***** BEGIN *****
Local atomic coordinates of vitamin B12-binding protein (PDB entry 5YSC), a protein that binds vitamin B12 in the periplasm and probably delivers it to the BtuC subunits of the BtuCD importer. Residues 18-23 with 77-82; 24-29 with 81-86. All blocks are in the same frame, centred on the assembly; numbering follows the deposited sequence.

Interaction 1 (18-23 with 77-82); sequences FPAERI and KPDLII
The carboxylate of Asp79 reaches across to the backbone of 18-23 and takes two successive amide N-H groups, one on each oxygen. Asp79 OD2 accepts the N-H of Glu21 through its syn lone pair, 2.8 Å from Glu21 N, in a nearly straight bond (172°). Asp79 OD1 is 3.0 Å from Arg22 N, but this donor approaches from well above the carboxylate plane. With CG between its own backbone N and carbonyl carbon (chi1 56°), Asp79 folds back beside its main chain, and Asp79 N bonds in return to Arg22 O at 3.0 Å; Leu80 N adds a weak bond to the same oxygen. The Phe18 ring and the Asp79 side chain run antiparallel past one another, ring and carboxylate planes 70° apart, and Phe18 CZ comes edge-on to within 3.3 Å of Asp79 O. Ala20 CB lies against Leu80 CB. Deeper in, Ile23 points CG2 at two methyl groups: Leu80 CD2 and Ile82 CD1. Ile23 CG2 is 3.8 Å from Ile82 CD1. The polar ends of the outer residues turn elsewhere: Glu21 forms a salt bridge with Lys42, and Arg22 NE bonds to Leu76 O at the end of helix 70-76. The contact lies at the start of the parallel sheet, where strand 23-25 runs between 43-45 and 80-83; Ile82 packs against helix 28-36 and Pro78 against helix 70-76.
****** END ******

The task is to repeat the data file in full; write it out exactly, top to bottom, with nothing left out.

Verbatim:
Local atomic coordinates of vitamin B12-binding protein (PDB entry 5YSC), a protein that binds vitamin B12 in the periplasm and probably delivers it to the BtuC subunits of the BtuCD importer. Residues 18-23 with 77-82; 24-29 with 81-86. All blocks are in the same frame, centred on the assembly; numbering follows the deposited sequence.

Interaction 1 (18-23 with 77-82); sequences FPAERI and KPDLII
The carboxylate of Asp79 reaches across to the backbone of 18-23 and takes two successive amide N-H groups, one on each oxygen. Asp79 OD2 accepts the N-H of Glu21 through its syn lone pair, 2.8 Å from Glu21 N, in a nearly straight bond (172°). Asp79 OD1 is 3.0 Å from Arg22 N, but this donor approaches from well above the carboxylate plane. With CG between its own backbone N and carbonyl carbon (chi1 56°), Asp79 folds back beside its main chain, and Asp79 N bonds in return to Arg22 O at 3.0 Å; Leu80 N adds a weak bond to the same oxygen. The Phe18 ring and the Asp79 side chain run antiparallel past one another, ring and carboxylate planes 70° apart, and Phe18 CZ comes edge-on to within 3.3 Å of Asp79 O. Ala20 CB lies against Leu80 CB. Deeper in, Ile23 points CG2 at two methyl groups: Leu80 CD2 and Ile82 CD1. Ile23 CG2 is 3.8 Å from Ile82 CD1. The polar ends of the outer residues turn elsewhere: Glu21 forms a salt bridge with Lys42, and Arg22 NE bonds to Leu76 O at the end of helix 70-76. The contact lies at the start of the parallel sheet, where strand 23-25 runs between 43-45 and 80-83; Ile82 packs against helix 28-36 and Pro78 against helix 70-76.